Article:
Eat or We Both Starve has a clear focus on its central theme, but there are also a number of poems not concerned with food and appetite in the collection. It’s not always pretty; after too much pineapple rum, there’s some bitching about a fetish model in “The Preacher’s Daughter”, and “Burn Baby, Burn” is a dark grudge of crunching bones (perhaps to be sent to your enemies anonymously). “Moby-Dick” wonders about the course of life and how relationships turn out (“Life, perverse origami, folds and twists and shapes itself”). “I Don’t Know What to Do With Myself” is an amusing look at being a teacher and “Smell Dating” delves into the unusual, exciting and disturbing possibility of dating by scent “Surrender yourself to the poignant/experience of body odour, the website said”).

There’s a strong sense of the poet herself. “Cork Schoolgirl Considers the GPO, Dublin 2016” and “Researching the Irish Famine” are well informed by the poet’s nationality. Identity is explored in “A Young Girl Discovers her Reflection” and “Selfie”, with further poems about women, mothers, grandmother, sisters and femininity. “In Memory of Mary Tyler Moore” and “Prayer to Audrey Hepburn” are impressive for their depictions of two great characters; Mary Tyler Moore is credited for bringing realism to television (“Women don’t wear/full skirted dresses to vacuum in”). The poet prays to “O Blessed Audrey of the feline eye-flick, jutting/bones, slim-hipped androgyny of war-time rationing” for grace, with Hepburn brought to life through her admission in the poem that she is hungry too.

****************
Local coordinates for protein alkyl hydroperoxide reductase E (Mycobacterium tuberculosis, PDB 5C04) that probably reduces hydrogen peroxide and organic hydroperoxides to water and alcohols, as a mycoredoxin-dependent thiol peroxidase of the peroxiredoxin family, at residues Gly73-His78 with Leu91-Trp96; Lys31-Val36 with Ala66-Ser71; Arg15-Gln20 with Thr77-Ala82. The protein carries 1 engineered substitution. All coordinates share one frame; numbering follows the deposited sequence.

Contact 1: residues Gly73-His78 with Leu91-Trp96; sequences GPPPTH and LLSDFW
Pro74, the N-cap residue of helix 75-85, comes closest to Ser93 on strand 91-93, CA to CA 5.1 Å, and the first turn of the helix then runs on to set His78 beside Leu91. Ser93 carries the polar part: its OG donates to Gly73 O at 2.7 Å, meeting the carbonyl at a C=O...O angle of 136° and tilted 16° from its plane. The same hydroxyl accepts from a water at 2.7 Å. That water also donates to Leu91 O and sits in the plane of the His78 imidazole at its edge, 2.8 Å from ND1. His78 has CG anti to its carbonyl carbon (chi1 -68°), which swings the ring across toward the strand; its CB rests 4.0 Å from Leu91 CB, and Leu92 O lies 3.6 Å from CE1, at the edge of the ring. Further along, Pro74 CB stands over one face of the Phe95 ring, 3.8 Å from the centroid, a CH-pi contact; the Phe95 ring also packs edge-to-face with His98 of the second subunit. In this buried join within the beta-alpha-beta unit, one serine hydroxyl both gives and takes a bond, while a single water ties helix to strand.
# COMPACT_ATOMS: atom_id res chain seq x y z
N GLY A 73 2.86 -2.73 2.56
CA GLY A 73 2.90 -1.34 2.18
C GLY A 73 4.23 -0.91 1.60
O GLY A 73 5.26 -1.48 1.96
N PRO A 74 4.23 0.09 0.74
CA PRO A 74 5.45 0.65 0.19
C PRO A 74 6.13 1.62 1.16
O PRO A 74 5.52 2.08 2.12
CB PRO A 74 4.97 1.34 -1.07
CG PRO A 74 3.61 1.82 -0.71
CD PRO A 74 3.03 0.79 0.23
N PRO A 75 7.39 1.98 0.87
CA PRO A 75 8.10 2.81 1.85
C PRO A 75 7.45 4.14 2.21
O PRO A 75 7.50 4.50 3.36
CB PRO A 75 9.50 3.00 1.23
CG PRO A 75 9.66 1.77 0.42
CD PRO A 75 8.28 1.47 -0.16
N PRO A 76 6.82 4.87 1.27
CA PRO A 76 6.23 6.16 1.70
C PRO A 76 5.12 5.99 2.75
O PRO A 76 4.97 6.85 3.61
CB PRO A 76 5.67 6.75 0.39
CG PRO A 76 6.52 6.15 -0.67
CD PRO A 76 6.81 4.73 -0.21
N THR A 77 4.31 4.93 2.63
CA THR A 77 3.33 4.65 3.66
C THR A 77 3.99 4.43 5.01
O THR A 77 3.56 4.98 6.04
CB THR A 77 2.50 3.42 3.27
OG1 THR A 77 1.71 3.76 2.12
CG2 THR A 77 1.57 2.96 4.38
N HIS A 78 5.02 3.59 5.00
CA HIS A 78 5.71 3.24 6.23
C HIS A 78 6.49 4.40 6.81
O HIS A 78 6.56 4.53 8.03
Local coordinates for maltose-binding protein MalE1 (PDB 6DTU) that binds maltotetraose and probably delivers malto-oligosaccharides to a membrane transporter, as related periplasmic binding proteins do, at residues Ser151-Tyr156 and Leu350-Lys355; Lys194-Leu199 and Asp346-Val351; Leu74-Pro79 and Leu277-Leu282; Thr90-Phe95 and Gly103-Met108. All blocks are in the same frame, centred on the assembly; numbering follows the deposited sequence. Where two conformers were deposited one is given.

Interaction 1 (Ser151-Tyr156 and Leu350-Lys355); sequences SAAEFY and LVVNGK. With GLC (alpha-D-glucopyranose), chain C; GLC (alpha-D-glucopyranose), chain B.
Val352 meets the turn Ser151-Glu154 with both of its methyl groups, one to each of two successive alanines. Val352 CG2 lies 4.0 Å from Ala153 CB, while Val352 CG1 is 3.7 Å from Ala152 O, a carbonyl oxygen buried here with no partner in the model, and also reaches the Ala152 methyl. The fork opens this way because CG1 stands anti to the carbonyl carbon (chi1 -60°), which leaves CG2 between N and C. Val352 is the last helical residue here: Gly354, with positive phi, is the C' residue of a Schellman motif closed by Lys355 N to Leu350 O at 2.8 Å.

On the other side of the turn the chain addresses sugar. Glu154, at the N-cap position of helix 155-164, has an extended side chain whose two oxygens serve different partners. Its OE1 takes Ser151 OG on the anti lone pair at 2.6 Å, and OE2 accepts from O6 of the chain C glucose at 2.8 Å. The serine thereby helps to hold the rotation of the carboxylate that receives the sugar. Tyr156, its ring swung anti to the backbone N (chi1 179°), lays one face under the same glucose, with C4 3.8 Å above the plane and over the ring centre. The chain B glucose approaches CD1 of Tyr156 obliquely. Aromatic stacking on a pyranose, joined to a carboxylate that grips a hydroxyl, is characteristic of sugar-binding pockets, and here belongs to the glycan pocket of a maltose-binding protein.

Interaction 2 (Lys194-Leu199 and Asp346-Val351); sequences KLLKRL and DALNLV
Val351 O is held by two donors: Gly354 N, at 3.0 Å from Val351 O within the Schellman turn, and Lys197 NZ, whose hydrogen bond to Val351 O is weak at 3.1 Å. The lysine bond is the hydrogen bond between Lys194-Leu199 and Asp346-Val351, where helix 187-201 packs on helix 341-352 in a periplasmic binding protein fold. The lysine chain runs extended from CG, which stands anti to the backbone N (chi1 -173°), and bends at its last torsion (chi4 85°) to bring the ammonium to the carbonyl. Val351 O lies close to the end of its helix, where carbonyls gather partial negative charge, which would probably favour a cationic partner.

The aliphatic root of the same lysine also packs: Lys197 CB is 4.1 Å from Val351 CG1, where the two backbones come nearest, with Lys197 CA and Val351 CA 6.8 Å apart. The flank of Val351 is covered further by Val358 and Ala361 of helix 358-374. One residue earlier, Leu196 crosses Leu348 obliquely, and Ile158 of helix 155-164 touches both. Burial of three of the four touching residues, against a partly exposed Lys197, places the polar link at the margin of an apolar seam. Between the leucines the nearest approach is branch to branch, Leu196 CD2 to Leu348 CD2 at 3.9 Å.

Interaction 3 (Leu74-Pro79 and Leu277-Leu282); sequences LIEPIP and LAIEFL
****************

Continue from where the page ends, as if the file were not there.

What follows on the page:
Eat or We Both Starve was shortlisted for the T.S. Eliot Prize 2021 and the Seamus Heaney First Collection Poetry Prize 2022, was an Irish Times Best Poetry Book for 2021, and selected as one of The Telegraph’s Best Poetry Books to Buy 2021. It’s easy to understand why this charming and interesting collection would appeal to critics, readers, poetry fans –whether carnivore, cannibal, frugivore, vegan, vegetarian, pescatarian, we all have to eat to survive, but this collection is good enough to eat. If we said it’s a meal not a snack, we hope you’ll understand.

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Publisher: Carcanet Press
Publication Date: 25 MAR 2021